Question of the Week, 27.1.2011
Bumblebees comprise a genus of some 250 species. Weakened by inbreeding and disease, they have died off at an astonishing rate over the past 20 years with US populationsdiving more than 90 per cent. Bumblebees are major pollinators of flora, and if they continue to disappear many traditional native plants will suffer, reproduce less, and cause a ripple effect of sweeping changes to the countryside. Some types of clovers, vetches and many rare plants have already started to disappear from traditional areas. In addition to the adverse effect on the environment, the demise of the bumblebee could have a serious impact on trade. Many crops depend on bumblebees for pollination and some, such as broad, field and runner beans and raspberries, are heavily dependent on them. Without the insects there would be little or no crop to harvest.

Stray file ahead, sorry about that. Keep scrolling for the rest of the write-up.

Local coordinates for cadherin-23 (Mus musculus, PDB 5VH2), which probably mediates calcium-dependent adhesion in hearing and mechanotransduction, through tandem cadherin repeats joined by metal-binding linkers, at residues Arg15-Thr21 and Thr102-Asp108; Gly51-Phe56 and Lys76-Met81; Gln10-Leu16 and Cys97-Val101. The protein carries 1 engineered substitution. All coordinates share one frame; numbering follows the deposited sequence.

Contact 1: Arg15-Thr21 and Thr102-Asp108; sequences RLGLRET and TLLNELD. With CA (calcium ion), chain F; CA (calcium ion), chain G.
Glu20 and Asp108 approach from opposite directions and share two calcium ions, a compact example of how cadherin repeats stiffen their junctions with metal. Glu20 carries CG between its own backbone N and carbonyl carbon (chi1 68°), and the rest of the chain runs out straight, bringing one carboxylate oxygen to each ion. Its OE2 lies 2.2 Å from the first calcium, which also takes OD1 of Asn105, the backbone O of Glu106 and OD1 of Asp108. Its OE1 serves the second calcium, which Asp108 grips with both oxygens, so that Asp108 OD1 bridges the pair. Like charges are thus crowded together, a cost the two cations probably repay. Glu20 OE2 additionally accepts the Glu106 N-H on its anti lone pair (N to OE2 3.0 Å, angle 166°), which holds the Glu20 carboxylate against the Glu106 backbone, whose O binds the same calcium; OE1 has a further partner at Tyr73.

The problem of bumblebee decline was first recognized in Britain in the 1950s. Since then, numerous studies have documented long-term deteriorations in species ranges, with habitat loss being the generally accepted cause. However, recent reports confirmed dwindling genetic diversity and a worrisome accelaration of bumblebee decline. It is often associated with the bee pathogen Nosema bombi, a type of fungus with which an increasing percentage of bumblebees is infected. Still, various explanations remain possible, as high parasite prevalence may simply indicate that the declining species naturally support high populations of the parasite.
Mark J. F. Brown, Conservation: The trouble with bumblebees
Nature 469, 169–170